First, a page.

China's sages offer their own reasons to explore. Mr. Mao cites 16th-century painter Dong Qichang, who wrote that the secret to art is to "read 10,000 books and travel 10,000 miles, so the dust and filth in your chest will be expelled and the glorious mountain gully on the paintwork will gradually appear in your mind." It means, he explained, that "while Chinese people may praise the idea of reading, they are also educated to go out and travel and find truth in the journey.

As travel motivation, though, ancient aphorisms pale next to the cash that has accumulated in a country where the upper middle class continues to grow quickly. One online survey last year found that travel was the second-highest priority for increased spending.

"People are getting more in touch with their own unique wants and needs," said Mr. Mao, who works for the state-owned China Communications Press and recently launched a website devoted to driving tourism. "And a road trip is a way for everyone to personalize their own experience."

It's happening abroad, too, with travel agencies offering starter packages - guided overseas road trips where Chinese take the wheel of their own vehicles but drive in a small convoy.

At home, meanwhile, teething problems remain. Tourism officials lament the state of roadside toilets, the quality of hotels in small centres and the propensity of drivers to flock to the same places. In 2016, the single busiest day on the Grasslands Sky Road was lined with 12,000 cars; last year, peak days saw 20,000.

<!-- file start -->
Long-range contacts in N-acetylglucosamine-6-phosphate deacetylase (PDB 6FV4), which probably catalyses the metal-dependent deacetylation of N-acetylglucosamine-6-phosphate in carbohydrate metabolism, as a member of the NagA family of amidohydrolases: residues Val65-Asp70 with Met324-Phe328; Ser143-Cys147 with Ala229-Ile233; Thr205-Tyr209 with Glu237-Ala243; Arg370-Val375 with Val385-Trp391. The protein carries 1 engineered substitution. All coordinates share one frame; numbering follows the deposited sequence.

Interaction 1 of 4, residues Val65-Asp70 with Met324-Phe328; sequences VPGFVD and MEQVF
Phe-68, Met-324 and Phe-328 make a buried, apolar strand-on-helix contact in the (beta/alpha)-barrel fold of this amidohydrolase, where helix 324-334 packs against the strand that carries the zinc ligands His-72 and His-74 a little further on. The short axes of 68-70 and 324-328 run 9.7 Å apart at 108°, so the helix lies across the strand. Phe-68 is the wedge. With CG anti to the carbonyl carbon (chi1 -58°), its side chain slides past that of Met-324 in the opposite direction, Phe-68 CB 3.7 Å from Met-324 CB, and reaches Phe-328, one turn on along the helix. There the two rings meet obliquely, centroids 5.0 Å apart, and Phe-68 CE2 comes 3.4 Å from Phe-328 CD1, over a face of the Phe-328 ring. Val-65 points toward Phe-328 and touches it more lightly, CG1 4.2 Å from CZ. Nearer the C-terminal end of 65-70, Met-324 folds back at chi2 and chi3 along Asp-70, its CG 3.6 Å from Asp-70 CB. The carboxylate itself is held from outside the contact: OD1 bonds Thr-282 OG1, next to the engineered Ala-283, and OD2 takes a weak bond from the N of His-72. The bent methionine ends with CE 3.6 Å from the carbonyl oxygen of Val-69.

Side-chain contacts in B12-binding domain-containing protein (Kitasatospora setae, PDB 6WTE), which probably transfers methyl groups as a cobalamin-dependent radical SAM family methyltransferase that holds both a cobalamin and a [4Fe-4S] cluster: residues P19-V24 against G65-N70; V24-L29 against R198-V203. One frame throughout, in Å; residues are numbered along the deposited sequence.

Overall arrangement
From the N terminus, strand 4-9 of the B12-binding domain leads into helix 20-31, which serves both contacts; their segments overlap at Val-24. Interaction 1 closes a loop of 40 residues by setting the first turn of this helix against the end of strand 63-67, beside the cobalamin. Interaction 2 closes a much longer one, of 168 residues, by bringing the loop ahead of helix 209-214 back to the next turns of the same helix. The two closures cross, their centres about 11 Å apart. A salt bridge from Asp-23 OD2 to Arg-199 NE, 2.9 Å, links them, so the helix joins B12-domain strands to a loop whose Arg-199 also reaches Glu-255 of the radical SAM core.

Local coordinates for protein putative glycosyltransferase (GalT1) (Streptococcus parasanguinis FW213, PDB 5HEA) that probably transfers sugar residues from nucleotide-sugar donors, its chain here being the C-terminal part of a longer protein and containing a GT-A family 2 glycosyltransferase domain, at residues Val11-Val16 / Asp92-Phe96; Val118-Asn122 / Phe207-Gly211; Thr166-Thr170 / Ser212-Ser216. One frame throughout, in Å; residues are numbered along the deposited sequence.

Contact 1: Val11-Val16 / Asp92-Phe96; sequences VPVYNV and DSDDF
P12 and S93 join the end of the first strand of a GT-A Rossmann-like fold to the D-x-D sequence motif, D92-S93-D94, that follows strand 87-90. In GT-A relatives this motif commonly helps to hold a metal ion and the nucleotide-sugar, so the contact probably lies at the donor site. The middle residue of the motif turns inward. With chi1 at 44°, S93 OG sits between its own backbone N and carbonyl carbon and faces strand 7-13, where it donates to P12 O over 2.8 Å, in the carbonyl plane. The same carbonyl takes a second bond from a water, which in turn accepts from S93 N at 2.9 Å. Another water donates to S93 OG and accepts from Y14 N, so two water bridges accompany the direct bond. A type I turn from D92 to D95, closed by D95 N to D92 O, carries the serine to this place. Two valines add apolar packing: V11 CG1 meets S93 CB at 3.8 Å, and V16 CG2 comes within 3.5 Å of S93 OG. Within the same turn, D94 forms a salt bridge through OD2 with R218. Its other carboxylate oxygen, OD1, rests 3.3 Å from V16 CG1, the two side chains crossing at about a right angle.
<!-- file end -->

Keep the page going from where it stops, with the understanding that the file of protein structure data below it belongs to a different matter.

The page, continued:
At the same time, road trippers are bringing their families and their cash to places far from airports and high-speed rail stations. The owner of one farmhouse inn along the Grasslands Sky Road marvelled at the fact that her home, which she once considered a boring plateau, could become an object of tourist affections. Her guests all drive themselves and, with rooms that rent for $30 a night in the busy season, the road's popularity has lifted local fortunes.

Meanwhile, a new generation is growing up on the roads.

Xu Runze, 10, remembers his first road trip at the age of 4.

His family went to Rizhao, a beach destination. He can rattle off many of the destinations since: Qingdao, Ulanqab, Jinan, Beijing. On a late day in August, they arrived at the Grasslands Sky Road, eager to take it in before racing home to Shandong province in time for the first day of school, less than 48 hours later. "It might be crazy, but we just want to make the most of our time," said Ma Kun, Runze's mother.

Sun Shaoxian, a university student, has lost track of the number of road trips he has taken with his family, travelling in a Toyota Land Cruiser from his home in Henan province.

They don't book hotels or routes in advance, preferring to go where their whims take them. "When we come to a place we like, we find somewhere to sleep and stay a while," he said. He got his own driver's licence this summer and expects he will set off on his own road trips once he graduates.

With reporting by Alexandra Li

Associated Graphic

JOHN SOPINSKI/THE GLOBE AND MAIL, SOURCE: TILEZEN; OPENSTREETMAP CONTRIBUTORS; HIU

The Grasslands Sky Road has become one of the popular destinations for Chinese travellers taking road trips, with peak days last year seeing as many as 20,000 vehicles lined along the road in one day.

PHOTOGRAPHY BY NATHAN VANDERKLIPPE/THE GLOBE AND MAIL

Above: Tourists take photos at the entrance to the Grasslands Sky Road. Tourism officials lament the state of roadside toilets and hotels in the country, and the propensity of motorists to flock to the same destinations.